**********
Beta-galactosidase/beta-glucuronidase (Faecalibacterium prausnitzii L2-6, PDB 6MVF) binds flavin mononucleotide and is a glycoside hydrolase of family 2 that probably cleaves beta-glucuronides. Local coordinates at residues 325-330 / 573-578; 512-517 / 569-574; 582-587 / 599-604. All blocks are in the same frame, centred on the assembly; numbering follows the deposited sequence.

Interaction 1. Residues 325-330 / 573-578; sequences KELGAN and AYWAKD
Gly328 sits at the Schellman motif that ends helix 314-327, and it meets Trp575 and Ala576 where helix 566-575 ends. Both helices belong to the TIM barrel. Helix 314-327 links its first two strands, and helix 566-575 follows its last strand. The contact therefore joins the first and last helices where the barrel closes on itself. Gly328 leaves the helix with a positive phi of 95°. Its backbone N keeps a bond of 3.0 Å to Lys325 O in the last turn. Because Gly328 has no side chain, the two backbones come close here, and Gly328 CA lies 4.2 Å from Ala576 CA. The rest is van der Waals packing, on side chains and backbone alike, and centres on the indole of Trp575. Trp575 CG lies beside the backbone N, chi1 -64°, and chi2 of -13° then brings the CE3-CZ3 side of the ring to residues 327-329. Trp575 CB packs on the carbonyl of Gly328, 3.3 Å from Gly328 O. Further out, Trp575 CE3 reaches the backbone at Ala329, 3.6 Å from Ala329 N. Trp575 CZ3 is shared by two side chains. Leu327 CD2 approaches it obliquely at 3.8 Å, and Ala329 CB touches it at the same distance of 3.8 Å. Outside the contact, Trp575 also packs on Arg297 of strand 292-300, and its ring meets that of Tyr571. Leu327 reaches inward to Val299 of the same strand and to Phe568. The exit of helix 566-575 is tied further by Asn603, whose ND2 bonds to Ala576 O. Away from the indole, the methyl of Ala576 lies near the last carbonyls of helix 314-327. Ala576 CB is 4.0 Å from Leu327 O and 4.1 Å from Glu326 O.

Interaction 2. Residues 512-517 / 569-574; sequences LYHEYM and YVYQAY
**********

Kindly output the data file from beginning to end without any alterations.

Beta-galactosidase/beta-glucuronidase (Faecalibacterium prausnitzii L2-6, PDB 6MVF) binds flavin mononucleotide and is a glycoside hydrolase of family 2 that probably cleaves beta-glucuronides. Local coordinates at residues 325-330 / 573-578; 512-517 / 569-574; 582-587 / 599-604. All blocks are in the same frame, centred on the assembly; numbering follows the deposited sequence.

Interaction 1. Residues 325-330 / 573-578; sequences KELGAN and AYWAKD
Gly328 sits at the Schellman motif that ends helix 314-327, and it meets Trp575 and Ala576 where helix 566-575 ends. Both helices belong to the TIM barrel. Helix 314-327 links its first two strands, and helix 566-575 follows its last strand. The contact therefore joins the first and last helices where the barrel closes on itself. Gly328 leaves the helix with a positive phi of 95°. Its backbone N keeps a bond of 3.0 Å to Lys325 O in the last turn. Because Gly328 has no side chain, the two backbones come close here, and Gly328 CA lies 4.2 Å from Ala576 CA. The rest is van der Waals packing, on side chains and backbone alike, and centres on the indole of Trp575. Trp575 CG lies beside the backbone N, chi1 -64°, and chi2 of -13° then brings the CE3-CZ3 side of the ring to residues 327-329. Trp575 CB packs on the carbonyl of Gly328, 3.3 Å from Gly328 O. Further out, Trp575 CE3 reaches the backbone at Ala329, 3.6 Å from Ala329 N. Trp575 CZ3 is shared by two side chains. Leu327 CD2 approaches it obliquely at 3.8 Å, and Ala329 CB touches it at the same distance of 3.8 Å. Outside the contact, Trp575 also packs on Arg297 of strand 292-300, and its ring meets that of Tyr571. Leu327 reaches inward to Val299 of the same strand and to Phe568. The exit of helix 566-575 is tied further by Asn603, whose ND2 bonds to Ala576 O. Away from the indole, the methyl of Ala576 lies near the last carbonyls of helix 314-327. Ala576 CB is 4.0 Å from Leu327 O and 4.1 Å from Glu326 O.

Interaction 2. Residues 512-517 / 569-574; sequences LYHEYM and YVYQAY